Activism: Remember Why We Do This
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By Emem Obot @femme_meme

Activism: Remember Why We Do This

I love my community. I want liberation. That’s it. That’s why I do this, and that’s why I will gladly give my life to this movement (within reason, so the government doesn’t come after me). Every person deserves and needs basic human rights, access to resources and opportunities, and representation within local, federal, and international institutions. This movement has introduced me to many amazing and passionate individuals who are dedicated fighting unjust systems.

But I have also met people who engage in this work for the limelight.

Activism/organizing is fad for some white, upper middle class, liberal, college kids, a space of domination for the power-hungry and glory seekers. In the age of information and social media, it’s easy to become a talking head for the movement, whether it’s being a popular Twitter account speaking on social justice issues and vagina, or parading around as a trans activist while still maintaining racial hierarchies between yourself and black trans women.

Consequently, activism has become vulnerable to America’s pervasive celebrity culture, and we’ve created hierarchical values for the actions and worth of individuals within our movement. We idolize and glorify community members and create them into prophets above accountability and ignorance. We watch, criticize and/or praise their every move. We make them entities above ourselves which are sometimes bigger than the movement. Thus, community members are no longer accessible to the community (with the exception of DeRay McKesson pictured above).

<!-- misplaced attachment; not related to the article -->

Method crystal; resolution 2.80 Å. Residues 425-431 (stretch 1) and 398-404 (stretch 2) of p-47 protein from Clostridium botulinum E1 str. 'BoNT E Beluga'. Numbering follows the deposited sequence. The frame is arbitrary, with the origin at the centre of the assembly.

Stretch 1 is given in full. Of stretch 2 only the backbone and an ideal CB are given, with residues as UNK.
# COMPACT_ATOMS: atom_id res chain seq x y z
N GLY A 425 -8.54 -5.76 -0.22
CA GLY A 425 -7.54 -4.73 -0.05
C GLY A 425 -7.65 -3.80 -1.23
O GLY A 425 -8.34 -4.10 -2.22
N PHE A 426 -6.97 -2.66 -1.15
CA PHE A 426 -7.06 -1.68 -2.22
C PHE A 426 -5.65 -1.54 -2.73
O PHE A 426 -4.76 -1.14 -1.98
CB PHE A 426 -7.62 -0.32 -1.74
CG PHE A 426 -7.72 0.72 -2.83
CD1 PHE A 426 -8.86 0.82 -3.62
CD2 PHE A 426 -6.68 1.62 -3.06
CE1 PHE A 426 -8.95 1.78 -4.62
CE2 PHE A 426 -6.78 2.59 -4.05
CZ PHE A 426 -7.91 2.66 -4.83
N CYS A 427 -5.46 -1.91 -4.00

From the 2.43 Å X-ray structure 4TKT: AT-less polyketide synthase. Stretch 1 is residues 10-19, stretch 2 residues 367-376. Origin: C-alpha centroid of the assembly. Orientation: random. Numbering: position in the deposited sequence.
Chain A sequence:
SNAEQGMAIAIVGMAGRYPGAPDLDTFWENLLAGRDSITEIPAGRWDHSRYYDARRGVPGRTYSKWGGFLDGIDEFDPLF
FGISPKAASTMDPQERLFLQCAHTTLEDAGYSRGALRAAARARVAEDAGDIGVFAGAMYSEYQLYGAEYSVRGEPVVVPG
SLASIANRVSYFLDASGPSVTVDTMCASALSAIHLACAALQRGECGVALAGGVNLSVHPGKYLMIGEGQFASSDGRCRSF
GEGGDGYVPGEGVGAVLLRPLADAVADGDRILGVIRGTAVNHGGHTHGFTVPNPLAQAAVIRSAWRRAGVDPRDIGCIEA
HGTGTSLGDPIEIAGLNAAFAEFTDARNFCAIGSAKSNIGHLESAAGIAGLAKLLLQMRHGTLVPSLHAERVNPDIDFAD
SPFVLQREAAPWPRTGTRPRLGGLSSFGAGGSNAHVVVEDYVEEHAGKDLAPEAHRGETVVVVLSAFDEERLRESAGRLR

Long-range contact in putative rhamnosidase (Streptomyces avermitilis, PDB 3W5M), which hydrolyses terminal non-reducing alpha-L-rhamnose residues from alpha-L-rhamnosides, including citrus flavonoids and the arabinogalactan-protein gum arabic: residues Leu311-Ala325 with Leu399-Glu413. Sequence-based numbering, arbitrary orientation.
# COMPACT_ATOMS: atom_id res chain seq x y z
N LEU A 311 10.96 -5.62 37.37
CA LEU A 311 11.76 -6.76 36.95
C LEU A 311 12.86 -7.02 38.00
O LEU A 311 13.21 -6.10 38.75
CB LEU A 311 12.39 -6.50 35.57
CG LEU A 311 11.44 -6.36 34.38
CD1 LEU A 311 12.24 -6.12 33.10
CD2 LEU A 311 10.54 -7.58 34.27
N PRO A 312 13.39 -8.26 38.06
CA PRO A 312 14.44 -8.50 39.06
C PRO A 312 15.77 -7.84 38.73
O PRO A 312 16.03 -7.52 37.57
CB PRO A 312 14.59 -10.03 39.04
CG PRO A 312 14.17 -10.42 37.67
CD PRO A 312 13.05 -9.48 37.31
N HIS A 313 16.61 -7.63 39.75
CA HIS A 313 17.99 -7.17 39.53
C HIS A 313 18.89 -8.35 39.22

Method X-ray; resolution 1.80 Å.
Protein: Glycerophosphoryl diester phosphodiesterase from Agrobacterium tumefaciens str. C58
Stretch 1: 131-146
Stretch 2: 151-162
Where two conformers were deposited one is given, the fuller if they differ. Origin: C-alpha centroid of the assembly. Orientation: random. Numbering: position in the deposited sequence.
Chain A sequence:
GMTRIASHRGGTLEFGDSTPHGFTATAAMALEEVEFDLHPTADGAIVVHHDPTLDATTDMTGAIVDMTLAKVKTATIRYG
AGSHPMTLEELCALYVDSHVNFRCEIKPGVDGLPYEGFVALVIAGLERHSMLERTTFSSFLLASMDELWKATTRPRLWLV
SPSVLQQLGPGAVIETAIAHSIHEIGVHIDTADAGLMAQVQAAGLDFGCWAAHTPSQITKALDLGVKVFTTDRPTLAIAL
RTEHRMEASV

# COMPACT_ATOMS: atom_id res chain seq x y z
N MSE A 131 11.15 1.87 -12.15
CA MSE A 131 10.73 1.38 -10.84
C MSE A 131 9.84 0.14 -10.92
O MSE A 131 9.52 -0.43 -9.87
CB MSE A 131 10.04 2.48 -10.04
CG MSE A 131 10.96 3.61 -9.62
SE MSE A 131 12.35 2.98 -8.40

As long as we allow ourselves and the culture of activism to be surrounded by leaders with the most awards, followers, and likes and leaders get paid the most for speaking gigs, activism will never lead to the revolution many of us dream of. Organizing is not a cute liberal hobby to make some extra cash and make your resume look sweet for when you decide to run for office. It’s a form of resistance from an oppressive state and culture and it functions to uplift the voices and societal status of the oppressed. It is not for economic exploitation and ego boosting. This culture of glorification is another force we need to keep out of activism.

We must fight not only the state but also detrimental ideologies such as celebrity culture. I am a problematic ass individual, who is constantly unlearning, redefining, and growing everyday. I question constructed realities, but I also want you to hold me accountable. I want you to challenge my beliefs. Ask me questions. Dissect my thought process and my privilege(s). Do not make me a prophet or omnipotent. Don’t praise me for seeing humanity and fighting injustices. I don’t need praise for doing the right thing. There is nothing commendable about it because it is something everyone should do.

Emem Obot, (no pronouns), Editorialist

Emem Obot is a sophomore at American University in Washington, DC. Obot is majoring in International Studies with a focus in Identity, Race, Gender, Culture and Human Rights. Obot is passionate about anti-black activism with the intersections of feminism/womanism and LGBTQ+ rights. Obot is also the co-founder of Blackout: Generation Liberation, an organization dedicated to the fight against capitalistic cisgender heteronormative patriarchal white supremacist systems through education and community outreach. Obot identifies as agender/ genderqueer and uses no pronouns.